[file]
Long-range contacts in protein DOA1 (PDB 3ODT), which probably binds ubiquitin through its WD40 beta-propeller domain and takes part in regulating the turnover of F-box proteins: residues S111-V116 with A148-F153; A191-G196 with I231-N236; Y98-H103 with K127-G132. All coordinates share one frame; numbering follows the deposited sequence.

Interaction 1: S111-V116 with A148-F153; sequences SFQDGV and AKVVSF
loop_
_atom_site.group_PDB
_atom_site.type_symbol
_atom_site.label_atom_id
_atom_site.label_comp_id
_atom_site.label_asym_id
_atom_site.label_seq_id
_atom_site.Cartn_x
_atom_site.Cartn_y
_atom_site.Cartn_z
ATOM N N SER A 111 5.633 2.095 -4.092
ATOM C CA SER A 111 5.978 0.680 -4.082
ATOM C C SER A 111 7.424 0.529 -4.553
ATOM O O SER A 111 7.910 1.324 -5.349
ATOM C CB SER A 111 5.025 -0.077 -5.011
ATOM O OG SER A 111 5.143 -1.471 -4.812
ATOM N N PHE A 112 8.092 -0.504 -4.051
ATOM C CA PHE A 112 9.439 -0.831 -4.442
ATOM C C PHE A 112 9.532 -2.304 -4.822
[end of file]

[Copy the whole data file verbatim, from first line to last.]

Long-range contacts in protein DOA1 (PDB 3ODT), which probably binds ubiquitin through its WD40 beta-propeller domain and takes part in regulating the turnover of F-box proteins: residues S111-V116 with A148-F153; A191-G196 with I231-N236; Y98-H103 with K127-G132. All coordinates share one frame; numbering follows the deposited sequence.

Interaction 1: S111-V116 with A148-F153; sequences SFQDGV and AKVVSF
loop_
_atom_site.group_PDB
_atom_site.type_symbol
_atom_site.label_atom_id
_atom_site.label_comp_id
_atom_site.label_asym_id
_atom_site.label_seq_id
_atom_site.Cartn_x
_atom_site.Cartn_y
_atom_site.Cartn_z
ATOM N N SER A 111 5.633 2.095 -4.092
ATOM C CA SER A 111 5.978 0.680 -4.082
ATOM C C SER A 111 7.424 0.529 -4.553
ATOM O O SER A 111 7.910 1.324 -5.349
ATOM C CB SER A 111 5.025 -0.077 -5.011
ATOM O OG SER A 111 5.143 -1.471 -4.812
ATOM N N PHE A 112 8.092 -0.504 -4.051
ATOM C CA PHE A 112 9.439 -0.831 -4.442
ATOM C C PHE A 112 9.532 -2.304 -4.822